When I first noticed Maria Taveras’s statue “Serpent Handling Woman” (2007 – bonded bronze, 19 x 12.5 x 6 inches), I saw it as the most stylistically conservative object in the show: a beautiful young woman kneeling amid the coils of a python — and holding its head and its tail in her hands. My art historian’s internal slide projector (I was born pre-PowerPoint), conjured Edvard Munch’s painting “Puberty” (1894-95) — a portrait of a young woman, sitting naked on her bed, her hands between her knees, in a state of amazed terror at the dawning of her sexuality. Taveras’s elegantly-crafted young woman had a similar expression of innocent amazement.

Then the artist gave me a statement about the sculpture that dramatically changed such a Freudian interpretation. It turned out that Taveras is in the final stages of certification as a Jungian analyst, and that the work was one of a number of dreams (ultimately turned into sculptures) she had had after visiting the Jung Institute in Zurich twenty years ago—all featuring women and serpents—and that in some of these dreams and in others later, the serpents were winged, or were coming out of her mouth.

There is perhaps no symbol more multivalent that the snake, that on one level seems to threatening (and often is), that shuffles off its coil of skin yearly, whose image has become entwined on the caduceus of Hermes (now the universal sign of healing), and whose winged format is familiar in the Mexican god Quetzalcoatl – to give just a few examples of an image capable of innumerable amplifications. Not that this work’s title, “Serpent Handling Woman,” has the woman in the power of the serpent — so my Freudian perception was not all that wrong. But from a Jungian perspective, such a symbol-complex would not deal just with sexuality, but with the woman’s evolving relation to nature, and the serpent’s relation to far-reaching ideas such as flying (as already mentioned), and uniquely female phenomena of fecundity, such as periodicity and parturition.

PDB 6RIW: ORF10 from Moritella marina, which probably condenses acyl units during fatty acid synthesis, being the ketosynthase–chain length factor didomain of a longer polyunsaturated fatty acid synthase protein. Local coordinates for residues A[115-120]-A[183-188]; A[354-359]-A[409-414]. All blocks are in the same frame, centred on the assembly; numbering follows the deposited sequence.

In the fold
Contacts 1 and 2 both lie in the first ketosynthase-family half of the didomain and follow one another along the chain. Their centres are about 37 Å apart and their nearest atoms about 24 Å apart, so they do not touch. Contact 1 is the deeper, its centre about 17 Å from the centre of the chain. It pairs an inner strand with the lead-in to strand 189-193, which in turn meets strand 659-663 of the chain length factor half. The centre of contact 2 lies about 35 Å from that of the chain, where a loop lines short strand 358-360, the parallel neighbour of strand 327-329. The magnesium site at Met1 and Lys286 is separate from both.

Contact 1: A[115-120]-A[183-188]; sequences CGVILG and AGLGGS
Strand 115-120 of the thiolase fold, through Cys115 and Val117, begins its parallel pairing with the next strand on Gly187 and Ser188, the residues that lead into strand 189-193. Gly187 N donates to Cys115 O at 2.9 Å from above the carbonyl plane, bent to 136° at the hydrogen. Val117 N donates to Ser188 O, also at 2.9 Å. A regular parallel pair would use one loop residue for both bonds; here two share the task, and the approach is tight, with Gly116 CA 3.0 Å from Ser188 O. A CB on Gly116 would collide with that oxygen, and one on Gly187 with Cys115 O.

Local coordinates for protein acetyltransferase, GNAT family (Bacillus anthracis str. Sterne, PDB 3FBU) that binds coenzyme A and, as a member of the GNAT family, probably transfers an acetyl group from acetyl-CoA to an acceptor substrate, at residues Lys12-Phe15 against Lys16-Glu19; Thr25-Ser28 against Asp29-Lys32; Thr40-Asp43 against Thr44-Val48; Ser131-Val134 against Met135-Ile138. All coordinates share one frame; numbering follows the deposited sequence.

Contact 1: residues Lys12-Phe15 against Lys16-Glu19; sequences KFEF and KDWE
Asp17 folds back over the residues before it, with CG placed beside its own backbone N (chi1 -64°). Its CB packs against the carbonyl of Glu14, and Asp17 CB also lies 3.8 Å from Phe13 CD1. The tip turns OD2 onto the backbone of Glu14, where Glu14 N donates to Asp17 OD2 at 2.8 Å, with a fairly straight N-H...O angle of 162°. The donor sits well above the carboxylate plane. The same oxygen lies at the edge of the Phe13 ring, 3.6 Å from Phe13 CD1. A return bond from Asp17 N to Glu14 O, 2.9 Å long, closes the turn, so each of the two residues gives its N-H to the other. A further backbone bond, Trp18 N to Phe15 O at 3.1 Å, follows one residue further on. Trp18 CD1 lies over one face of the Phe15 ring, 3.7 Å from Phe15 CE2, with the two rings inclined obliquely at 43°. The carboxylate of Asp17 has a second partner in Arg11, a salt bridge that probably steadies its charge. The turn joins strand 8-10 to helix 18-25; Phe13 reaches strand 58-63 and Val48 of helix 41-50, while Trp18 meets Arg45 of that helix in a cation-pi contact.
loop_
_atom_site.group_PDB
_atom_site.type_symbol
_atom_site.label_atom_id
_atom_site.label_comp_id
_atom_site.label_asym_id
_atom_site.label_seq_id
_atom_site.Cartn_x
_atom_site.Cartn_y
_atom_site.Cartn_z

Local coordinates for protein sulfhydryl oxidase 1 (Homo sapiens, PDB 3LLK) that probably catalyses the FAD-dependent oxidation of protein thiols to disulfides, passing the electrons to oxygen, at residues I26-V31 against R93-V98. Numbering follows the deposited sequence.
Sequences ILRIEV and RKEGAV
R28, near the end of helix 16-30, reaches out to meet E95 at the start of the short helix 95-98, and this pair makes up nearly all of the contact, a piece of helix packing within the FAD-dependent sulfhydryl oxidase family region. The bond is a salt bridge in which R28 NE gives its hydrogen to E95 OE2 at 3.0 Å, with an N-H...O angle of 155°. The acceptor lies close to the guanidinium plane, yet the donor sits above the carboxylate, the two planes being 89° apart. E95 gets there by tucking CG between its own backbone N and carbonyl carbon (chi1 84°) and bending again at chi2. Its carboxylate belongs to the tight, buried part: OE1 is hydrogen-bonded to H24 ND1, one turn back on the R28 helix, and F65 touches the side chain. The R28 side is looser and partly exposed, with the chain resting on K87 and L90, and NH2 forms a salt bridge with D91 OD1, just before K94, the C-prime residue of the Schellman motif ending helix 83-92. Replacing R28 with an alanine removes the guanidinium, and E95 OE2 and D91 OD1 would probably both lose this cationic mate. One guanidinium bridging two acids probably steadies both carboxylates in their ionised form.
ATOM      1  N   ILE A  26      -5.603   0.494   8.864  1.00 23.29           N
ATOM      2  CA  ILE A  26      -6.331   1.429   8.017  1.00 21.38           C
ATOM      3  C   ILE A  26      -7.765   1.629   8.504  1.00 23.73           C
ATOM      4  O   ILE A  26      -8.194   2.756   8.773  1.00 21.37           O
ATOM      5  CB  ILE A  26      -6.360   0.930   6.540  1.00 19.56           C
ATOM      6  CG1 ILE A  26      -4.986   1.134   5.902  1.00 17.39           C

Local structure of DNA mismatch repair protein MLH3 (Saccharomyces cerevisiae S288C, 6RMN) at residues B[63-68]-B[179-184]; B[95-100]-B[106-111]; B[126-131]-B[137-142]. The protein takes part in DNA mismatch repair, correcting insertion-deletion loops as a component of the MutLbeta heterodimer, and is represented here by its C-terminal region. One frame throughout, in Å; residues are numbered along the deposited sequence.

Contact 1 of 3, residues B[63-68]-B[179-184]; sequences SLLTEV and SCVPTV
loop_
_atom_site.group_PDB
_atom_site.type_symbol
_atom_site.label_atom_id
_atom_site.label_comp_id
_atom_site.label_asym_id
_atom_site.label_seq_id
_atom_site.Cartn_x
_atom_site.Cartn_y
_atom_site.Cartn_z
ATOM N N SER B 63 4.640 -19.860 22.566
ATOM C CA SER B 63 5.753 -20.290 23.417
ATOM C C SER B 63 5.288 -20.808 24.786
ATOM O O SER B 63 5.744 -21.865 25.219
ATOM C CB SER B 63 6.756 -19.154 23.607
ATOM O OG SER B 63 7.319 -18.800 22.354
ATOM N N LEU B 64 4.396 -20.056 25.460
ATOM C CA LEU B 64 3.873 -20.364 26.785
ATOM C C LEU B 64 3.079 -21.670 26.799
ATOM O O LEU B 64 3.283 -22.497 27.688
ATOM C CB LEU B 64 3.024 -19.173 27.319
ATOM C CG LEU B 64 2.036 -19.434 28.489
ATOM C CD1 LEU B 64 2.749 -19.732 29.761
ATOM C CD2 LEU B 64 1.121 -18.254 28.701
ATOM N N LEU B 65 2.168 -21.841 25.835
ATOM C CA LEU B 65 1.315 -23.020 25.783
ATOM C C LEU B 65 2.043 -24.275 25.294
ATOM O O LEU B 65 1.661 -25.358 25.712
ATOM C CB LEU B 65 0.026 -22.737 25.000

But Maria Taveras was the only artist present to offer a stage-three insight into her work—and her approach to creativity—by augmenting the show’s catalogue with her own statement concerning her “active imagination” — to use the Jungian term for what the Freudians would call “free association” and the Surrealists “psychic automatism.” Indeed, these three historical methods of engendering images that can be amplified by psychodynamic approaches to the unconscious, have often seemed to me the only legitimate way to make a true work of art. Contemporary stuff has lost its sense of the numinous for an avid taste for numismatics; in truth it has lost its soul, as any trip down the permanent collection galleries at the Museum of Modern Art will demonstrate. So a little show like this, under the auspices of the Center for Modern Psychoanalytic Studies and our more adventurous soul-healers, is to be welcomed.